Tur­bu­lence, speed led plane to break up

The Daily Telegraph (Sydney) - - News - LUCY HUGHES JONES

TUR­BU­LENCE and speed caused by a storm cell may have caused an “in­flight breakup” of a light plane that crashed in the North­ern Ter­ri­tory, killing two young pi­lots.

Darcy McCarter, 23, and Daniel Bur­rill, 33, were repa­tri­at­ing an in­dige­nous man’s body from Dar­win to El­cho Is­land in Oc­to­ber when their Cessna 210 lost its wings, ripped through bush­land and crashed on a ru­ral road 30km from the air­port.

“Wit­nesses in the vicin­ity of Howard Springs saw the air­craft de­scend rapidly in a rel­a­tively flat at­ti­tude with a por­tion of each wing miss­ing,” a pre­lim­i­nary Aus­tralian Trans­port Safety Bureau re­port found.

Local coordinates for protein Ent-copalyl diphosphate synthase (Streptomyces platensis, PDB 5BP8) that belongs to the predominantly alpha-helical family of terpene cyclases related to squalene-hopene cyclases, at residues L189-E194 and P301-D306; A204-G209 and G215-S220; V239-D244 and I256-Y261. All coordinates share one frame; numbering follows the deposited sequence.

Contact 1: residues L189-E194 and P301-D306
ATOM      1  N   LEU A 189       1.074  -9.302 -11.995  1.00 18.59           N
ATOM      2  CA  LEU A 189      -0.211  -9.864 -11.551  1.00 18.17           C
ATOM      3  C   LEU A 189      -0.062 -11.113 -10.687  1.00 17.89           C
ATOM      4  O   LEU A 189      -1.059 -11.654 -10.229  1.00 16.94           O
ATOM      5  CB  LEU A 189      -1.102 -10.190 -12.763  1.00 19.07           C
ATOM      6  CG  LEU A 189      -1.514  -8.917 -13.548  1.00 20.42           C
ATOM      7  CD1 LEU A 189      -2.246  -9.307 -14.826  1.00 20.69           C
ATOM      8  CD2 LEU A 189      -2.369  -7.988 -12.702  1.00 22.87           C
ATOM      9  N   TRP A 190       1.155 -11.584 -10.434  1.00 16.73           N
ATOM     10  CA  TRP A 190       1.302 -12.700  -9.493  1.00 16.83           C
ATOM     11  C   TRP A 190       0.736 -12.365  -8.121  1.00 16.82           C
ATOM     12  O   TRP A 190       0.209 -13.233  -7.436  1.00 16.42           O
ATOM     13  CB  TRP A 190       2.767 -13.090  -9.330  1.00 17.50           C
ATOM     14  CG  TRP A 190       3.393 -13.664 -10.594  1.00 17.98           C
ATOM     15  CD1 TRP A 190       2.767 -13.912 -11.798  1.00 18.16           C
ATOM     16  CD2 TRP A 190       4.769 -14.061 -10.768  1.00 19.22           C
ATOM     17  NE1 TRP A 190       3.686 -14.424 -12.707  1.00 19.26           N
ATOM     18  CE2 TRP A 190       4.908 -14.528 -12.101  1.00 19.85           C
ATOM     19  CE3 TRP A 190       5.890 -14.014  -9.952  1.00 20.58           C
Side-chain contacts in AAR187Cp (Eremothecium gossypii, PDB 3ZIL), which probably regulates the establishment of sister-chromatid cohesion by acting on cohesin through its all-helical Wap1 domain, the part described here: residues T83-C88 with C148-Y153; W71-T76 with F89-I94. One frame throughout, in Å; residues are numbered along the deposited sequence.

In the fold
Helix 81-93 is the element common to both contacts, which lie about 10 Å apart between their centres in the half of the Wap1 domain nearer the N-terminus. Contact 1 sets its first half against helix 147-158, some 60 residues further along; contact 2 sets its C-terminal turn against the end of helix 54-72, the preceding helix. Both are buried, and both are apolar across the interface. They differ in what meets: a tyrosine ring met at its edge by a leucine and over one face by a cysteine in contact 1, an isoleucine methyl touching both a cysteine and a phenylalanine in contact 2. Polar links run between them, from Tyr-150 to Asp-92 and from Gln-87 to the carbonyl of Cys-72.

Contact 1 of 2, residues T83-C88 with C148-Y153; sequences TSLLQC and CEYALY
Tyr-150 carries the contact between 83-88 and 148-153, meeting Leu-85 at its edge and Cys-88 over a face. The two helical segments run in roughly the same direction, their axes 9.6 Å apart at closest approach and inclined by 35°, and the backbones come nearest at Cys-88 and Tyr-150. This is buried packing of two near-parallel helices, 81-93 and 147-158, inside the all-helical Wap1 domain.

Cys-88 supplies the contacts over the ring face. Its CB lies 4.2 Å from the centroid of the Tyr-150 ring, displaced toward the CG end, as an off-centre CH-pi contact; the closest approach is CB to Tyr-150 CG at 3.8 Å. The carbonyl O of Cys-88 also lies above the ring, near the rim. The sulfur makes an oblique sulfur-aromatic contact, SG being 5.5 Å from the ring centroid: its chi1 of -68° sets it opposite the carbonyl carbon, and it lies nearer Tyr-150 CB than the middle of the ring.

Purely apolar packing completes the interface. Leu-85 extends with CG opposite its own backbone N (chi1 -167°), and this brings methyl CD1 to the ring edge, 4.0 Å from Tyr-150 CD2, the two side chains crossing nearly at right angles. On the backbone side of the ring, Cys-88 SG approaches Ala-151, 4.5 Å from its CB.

Both pi­lots were se­cured in their seats prior to the air­craft hit­ting the ground af­ter a ver­ti­cal de­scent.

The char­ter plane ac­cel­er­ated to 150 knots in the fi­nal minute of the flight, above the ma­noeu­vring speed of 118 knots, and when this oc­curs tur­bu­lence can pro­duce dam­ag­ing wing load­ing.

“At air­speeds above about 145 knots, this load­ing can re­sult in fail­ure of the air­craft struc­ture,” the re­port noted.

Darcy McCarter.

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